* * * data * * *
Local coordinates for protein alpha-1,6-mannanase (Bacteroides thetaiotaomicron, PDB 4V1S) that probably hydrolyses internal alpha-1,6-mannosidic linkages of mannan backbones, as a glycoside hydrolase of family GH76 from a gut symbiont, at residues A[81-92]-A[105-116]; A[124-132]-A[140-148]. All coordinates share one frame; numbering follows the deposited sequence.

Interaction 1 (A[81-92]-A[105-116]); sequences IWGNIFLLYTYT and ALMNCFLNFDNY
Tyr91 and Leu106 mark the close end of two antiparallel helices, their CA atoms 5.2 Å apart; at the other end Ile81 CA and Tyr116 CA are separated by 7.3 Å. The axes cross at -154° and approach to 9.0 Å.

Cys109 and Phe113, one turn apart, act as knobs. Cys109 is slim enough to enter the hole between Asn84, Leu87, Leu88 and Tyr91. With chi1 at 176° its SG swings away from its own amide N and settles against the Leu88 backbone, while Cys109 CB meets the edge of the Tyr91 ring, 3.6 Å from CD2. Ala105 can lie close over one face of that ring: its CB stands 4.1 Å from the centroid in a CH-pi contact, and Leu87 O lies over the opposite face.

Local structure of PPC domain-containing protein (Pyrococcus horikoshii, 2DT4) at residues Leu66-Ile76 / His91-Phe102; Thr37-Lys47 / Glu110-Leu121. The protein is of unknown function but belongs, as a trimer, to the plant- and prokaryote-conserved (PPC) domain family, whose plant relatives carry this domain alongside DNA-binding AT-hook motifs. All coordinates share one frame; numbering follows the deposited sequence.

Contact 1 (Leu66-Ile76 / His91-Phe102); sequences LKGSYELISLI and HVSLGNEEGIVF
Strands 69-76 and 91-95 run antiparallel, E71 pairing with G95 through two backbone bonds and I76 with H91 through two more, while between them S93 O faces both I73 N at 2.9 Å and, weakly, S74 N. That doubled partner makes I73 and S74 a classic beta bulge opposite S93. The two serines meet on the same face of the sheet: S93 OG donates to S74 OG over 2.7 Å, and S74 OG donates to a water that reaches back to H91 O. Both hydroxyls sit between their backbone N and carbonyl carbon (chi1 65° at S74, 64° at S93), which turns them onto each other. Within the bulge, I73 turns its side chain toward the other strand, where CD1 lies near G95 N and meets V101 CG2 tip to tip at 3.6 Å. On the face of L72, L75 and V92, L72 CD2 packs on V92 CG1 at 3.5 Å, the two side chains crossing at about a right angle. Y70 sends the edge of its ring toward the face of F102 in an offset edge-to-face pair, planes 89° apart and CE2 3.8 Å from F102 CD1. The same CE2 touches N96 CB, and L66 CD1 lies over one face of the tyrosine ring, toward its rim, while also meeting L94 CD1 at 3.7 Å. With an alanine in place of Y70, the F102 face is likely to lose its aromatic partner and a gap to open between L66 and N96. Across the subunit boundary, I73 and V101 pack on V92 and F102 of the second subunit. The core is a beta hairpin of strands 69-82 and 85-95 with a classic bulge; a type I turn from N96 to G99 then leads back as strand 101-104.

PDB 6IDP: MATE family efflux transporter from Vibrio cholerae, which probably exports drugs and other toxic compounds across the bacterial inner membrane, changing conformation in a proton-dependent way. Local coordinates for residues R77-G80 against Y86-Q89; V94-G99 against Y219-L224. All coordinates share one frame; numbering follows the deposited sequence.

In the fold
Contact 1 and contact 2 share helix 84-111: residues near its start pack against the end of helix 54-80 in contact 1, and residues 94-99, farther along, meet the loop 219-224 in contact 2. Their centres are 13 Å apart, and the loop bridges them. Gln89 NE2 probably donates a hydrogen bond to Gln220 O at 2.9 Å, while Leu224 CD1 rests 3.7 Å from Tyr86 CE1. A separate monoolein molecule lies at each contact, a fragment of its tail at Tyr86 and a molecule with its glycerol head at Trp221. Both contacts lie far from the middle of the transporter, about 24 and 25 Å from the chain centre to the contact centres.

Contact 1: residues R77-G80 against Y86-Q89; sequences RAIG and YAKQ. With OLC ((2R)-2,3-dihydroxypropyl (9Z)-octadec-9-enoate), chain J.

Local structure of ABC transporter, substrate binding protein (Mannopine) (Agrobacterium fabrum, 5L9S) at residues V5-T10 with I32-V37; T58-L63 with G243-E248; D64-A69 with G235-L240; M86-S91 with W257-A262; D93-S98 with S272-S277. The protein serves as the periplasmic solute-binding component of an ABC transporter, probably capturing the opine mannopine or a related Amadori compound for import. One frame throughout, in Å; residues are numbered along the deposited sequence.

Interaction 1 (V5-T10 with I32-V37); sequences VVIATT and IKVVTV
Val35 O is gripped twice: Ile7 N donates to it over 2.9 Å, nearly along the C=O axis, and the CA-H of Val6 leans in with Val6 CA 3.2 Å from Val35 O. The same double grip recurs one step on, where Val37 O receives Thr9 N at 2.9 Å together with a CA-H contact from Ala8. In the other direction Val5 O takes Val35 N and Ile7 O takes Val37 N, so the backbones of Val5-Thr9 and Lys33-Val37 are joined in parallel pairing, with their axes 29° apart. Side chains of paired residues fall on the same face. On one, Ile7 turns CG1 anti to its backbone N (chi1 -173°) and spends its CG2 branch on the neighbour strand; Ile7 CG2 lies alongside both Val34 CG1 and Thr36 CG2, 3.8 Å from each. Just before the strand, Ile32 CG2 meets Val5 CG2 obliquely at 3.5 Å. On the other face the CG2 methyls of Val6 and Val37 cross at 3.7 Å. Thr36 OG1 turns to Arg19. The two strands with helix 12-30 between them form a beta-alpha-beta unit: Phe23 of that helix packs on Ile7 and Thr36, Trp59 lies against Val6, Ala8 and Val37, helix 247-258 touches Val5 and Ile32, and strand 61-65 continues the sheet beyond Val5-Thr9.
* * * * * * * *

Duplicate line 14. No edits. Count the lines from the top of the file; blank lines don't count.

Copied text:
Val35 O is gripped twice: Ile7 N donates to it over 2.9 Å, nearly along the C=O axis, and the CA-H of Val6 leans in with Val6 CA 3.2 Å from Val35 O. The same double grip recurs one step on, where Val37 O receives Thr9 N at 2.9 Å together with a CA-H contact from Ala8. In the other direction Val5 O takes Val35 N and Ile7 O takes Val37 N, so the backbones of Val5-Thr9 and Lys33-Val37 are joined in parallel pairing, with their axes 29° apart. Side chains of paired residues fall on the same face. On one, Ile7 turns CG1 anti to its backbone N (chi1 -173°) and spends its CG2 branch on the neighbour strand; Ile7 CG2 lies alongside both Val34 CG1 and Thr36 CG2, 3.8 Å from each. Just before the strand, Ile32 CG2 meets Val5 CG2 obliquely at 3.5 Å. On the other face the CG2 methyls of Val6 and Val37 cross at 3.7 Å. Thr36 OG1 turns to Arg19. The two strands with helix 12-30 between them form a beta-alpha-beta unit: Phe23 of that helix packs on Ile7 and Thr36, Trp59 lies against Val6, Ala8 and Val37, helix 247-258 touches Val5 and Ile32, and strand 61-65 continues the sheet beyond Val5-Thr9.